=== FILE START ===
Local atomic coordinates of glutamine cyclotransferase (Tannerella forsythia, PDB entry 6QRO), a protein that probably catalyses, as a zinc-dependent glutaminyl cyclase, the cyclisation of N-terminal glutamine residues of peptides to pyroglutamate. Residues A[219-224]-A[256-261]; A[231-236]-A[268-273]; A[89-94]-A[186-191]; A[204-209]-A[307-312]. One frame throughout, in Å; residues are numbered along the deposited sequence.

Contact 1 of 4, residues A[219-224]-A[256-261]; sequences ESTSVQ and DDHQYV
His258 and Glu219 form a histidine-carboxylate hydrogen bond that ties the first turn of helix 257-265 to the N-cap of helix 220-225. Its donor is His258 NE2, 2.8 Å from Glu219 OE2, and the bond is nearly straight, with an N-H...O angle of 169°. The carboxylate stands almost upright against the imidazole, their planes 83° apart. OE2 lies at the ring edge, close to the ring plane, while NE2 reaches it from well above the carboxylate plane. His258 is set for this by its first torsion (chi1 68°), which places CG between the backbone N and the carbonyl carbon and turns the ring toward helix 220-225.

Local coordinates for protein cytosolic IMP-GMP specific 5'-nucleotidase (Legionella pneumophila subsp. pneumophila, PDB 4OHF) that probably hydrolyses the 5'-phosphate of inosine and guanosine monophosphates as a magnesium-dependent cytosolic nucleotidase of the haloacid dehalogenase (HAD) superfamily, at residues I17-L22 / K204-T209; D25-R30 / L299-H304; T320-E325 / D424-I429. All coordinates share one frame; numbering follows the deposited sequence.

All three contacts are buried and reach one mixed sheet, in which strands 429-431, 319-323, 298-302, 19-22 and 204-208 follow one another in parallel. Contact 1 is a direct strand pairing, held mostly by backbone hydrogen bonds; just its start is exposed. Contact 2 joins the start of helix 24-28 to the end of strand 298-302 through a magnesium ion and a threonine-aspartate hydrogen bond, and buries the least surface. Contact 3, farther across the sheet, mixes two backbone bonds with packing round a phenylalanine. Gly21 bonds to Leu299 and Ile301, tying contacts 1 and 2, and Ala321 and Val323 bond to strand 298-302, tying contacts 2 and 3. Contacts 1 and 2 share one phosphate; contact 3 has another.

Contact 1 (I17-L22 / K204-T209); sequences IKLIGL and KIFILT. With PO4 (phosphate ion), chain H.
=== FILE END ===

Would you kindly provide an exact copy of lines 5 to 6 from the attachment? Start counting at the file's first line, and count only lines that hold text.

All three contacts are buried and reach one mixed sheet, in which strands 429-431, 319-323, 298-302, 19-22 and 204-208 follow one another in parallel. Contact 1 is a direct strand pairing, held mostly by backbone hydrogen bonds; just its start is exposed. Contact 2 joins the start of helix 24-28 to the end of strand 298-302 through a magnesium ion and a threonine-aspartate hydrogen bond, and buries the least surface. Contact 3, farther across the sheet, mixes two backbone bonds with packing round a phenylalanine. Gly21 bonds to Leu299 and Ile301, tying contacts 1 and 2, and Ala321 and Val323 bond to strand 298-302, tying contacts 2 and 3. Contacts 1 and 2 share one phosphate; contact 3 has another.

Contact 1 (I17-L22 / K204-T209); sequences IKLIGL and KIFILT. With PO4 (phosphate ion), chain H.